“Deal with others in a grand way. Aspire to elevation. The great should never be petty. You needn’t go into all the details when conversing with others, especially when the subject is distasteful. Notice things, but do so casually; it isn’t good to turn conversation into detailed interrogation. Act with a courteous, noble generality, which is a sort of gallantry. A large part of ruling lies in feigning indifference. Learn to overlook most of the things that happen among your close friends, your acquaintances, and especially your enemies.”

Lessons from Working With Josh Kaufman

Lessons from Working With Josh Kaufman

Many of you know that I worked with Josh Kaufman, best-selling author of The Personal MBA, for a long time. He was and still is my mentor, and someone who has helped me in more ways that I can count. I’m very grateful to him for everything he’s done for me, and look forward to continue having a strong personal and professional relationship with him for years to come.

Josh and I have stopped working together, but still talk on a regular basis. To honor my time with him, I thought of writing a post about the most important lessons I learned during my time under his tutelage…

The importance of systems

One of the first books Josh suggested I should read from the Personal MBA list was Thinking in Systems. This was one of the most important reads of my past year, and I was able to put its lessons into practice constantly on my work with Josh. Josh is a systems thinker and evangelist, and his constant help in making me implement systems in my own life has been priceless.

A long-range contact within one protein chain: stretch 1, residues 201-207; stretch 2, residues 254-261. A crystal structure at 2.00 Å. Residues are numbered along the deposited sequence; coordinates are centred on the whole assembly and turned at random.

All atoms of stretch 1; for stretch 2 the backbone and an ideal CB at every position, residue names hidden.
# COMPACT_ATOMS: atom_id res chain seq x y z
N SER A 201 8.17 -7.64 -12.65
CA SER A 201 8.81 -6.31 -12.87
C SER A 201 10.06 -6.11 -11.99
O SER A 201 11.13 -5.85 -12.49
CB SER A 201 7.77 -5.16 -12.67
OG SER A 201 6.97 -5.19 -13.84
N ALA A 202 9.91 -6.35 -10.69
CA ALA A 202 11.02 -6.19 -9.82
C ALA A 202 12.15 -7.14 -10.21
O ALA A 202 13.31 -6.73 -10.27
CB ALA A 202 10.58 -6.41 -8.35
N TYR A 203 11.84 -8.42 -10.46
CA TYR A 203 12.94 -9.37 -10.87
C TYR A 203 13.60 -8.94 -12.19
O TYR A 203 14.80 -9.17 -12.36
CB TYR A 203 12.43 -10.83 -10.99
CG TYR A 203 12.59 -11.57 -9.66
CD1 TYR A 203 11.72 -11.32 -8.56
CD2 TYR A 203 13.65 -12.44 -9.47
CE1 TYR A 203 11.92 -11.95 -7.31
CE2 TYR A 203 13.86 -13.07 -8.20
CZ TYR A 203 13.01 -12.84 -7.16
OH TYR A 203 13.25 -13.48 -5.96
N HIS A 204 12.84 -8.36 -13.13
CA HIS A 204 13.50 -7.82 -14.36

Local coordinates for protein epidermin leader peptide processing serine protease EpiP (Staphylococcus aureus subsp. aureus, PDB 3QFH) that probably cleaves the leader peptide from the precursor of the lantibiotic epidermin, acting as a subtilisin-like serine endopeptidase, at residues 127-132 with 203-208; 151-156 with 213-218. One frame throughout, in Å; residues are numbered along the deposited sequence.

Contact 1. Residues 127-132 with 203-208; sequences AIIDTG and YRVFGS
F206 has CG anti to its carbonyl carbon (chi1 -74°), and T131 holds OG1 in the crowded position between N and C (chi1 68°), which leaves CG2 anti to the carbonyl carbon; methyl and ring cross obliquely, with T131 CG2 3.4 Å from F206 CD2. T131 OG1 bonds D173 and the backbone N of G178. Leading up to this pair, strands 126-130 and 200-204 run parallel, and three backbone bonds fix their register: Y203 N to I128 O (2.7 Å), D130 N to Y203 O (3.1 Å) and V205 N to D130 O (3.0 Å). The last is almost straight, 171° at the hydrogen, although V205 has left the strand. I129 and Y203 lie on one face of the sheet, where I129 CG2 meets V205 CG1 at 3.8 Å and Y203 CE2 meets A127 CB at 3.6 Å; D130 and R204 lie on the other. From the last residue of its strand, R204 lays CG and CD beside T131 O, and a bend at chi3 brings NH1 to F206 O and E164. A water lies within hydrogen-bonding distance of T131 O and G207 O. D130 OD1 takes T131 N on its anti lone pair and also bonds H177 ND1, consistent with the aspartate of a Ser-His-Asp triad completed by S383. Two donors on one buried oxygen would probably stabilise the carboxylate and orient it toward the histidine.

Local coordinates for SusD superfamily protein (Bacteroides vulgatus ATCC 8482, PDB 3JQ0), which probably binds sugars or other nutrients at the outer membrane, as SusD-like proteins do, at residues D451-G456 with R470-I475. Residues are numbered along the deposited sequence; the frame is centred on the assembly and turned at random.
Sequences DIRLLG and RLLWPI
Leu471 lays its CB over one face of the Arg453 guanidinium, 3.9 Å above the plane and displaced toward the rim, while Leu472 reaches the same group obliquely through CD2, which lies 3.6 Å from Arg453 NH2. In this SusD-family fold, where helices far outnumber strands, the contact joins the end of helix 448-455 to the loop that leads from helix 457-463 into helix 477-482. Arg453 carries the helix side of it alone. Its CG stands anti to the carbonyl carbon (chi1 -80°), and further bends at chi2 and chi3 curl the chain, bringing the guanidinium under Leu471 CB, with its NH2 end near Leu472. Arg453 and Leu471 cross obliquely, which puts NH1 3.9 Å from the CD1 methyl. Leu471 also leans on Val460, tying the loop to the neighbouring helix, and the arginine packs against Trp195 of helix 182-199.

Systems are everywhere. Every action or event is the output of a system. If you want to change the output you have to change the system. From relationships to health, everything became easier to control when I started thinking in systems.

The reason Josh manages to do many things at the same time, with an optimal quality, is because of his brilliant implementation of systems. Of course, I still have a long way to go before I reach his understanding of systems, but I’ve taken a big leap forward thanks to my time with him.

Ask questions instead of giving advice

Getting a straight answer from Josh was really hard. He’d rarely make it easy for me. I remember talking with a past coaching client of his, saying that by the end of their calls his head would hurt (in a good way). Josh would always ask me questions even though he knew the answers, in order to help me go through the valuable process of finding the answer myself.

This has been a critical skill to learn for my coaching, and conversations in general. When I want to help someone, I rarely reply with my own opinions anymore. Asking questions is the best way to A) Help someone see the answer, and B) Discover new answers for both of us.

One more thought: when people find the answer themselves, they’re more receptive to accepting it. Telling someone what’s best rarely works, unless there’s a lot of respect and admiration on the other side of the conversation.

Value-creation mindset

Going from “What can I get from this?” to “How can I help?” is more than just about paraphrasing. It’s a mindset that I only felt to fully embrace after seeing Josh constantly frame ideas and systems from that perspective. If you look at most of the protests by young people across the world demanding for better jobs and returns on their education, you’ll see a complete lack of the value-creation mindset.